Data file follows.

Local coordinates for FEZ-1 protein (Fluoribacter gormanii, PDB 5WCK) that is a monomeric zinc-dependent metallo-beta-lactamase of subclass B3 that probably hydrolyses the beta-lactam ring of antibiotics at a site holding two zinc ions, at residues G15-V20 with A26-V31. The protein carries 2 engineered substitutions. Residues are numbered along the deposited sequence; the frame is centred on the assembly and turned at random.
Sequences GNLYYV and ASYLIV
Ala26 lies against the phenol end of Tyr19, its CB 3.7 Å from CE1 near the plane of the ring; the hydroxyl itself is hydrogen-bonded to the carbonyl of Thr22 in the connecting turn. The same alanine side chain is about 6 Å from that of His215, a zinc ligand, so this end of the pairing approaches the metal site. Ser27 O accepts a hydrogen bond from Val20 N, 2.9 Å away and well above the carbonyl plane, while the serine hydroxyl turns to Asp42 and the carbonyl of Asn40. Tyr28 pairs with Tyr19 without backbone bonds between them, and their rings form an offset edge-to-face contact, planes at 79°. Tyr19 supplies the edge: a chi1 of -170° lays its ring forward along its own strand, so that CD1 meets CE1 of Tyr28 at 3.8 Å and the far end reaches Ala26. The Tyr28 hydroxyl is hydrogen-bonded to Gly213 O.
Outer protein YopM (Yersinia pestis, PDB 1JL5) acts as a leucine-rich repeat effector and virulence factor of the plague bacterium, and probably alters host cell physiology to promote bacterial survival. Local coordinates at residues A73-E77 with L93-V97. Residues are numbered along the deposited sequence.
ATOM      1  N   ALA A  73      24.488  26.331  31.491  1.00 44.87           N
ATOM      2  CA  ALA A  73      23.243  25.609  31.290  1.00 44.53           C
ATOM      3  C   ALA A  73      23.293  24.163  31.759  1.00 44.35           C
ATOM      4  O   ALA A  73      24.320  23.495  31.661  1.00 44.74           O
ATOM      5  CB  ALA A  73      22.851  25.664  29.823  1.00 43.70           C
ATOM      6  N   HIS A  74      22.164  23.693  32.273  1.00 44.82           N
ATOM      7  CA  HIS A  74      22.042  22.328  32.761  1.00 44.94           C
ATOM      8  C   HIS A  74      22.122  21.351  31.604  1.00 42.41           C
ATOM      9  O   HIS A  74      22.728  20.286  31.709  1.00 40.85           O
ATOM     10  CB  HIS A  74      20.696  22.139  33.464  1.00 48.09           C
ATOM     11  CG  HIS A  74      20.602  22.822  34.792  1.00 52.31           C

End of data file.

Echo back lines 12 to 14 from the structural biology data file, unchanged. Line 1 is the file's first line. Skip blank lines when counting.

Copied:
ATOM      8  C   HIS A  74      22.122  21.351  31.604  1.00 42.41           C
ATOM      9  O   HIS A  74      22.728  20.286  31.709  1.00 40.85           O
ATOM     10  CB  HIS A  74      20.696  22.139  33.464  1.00 48.09           C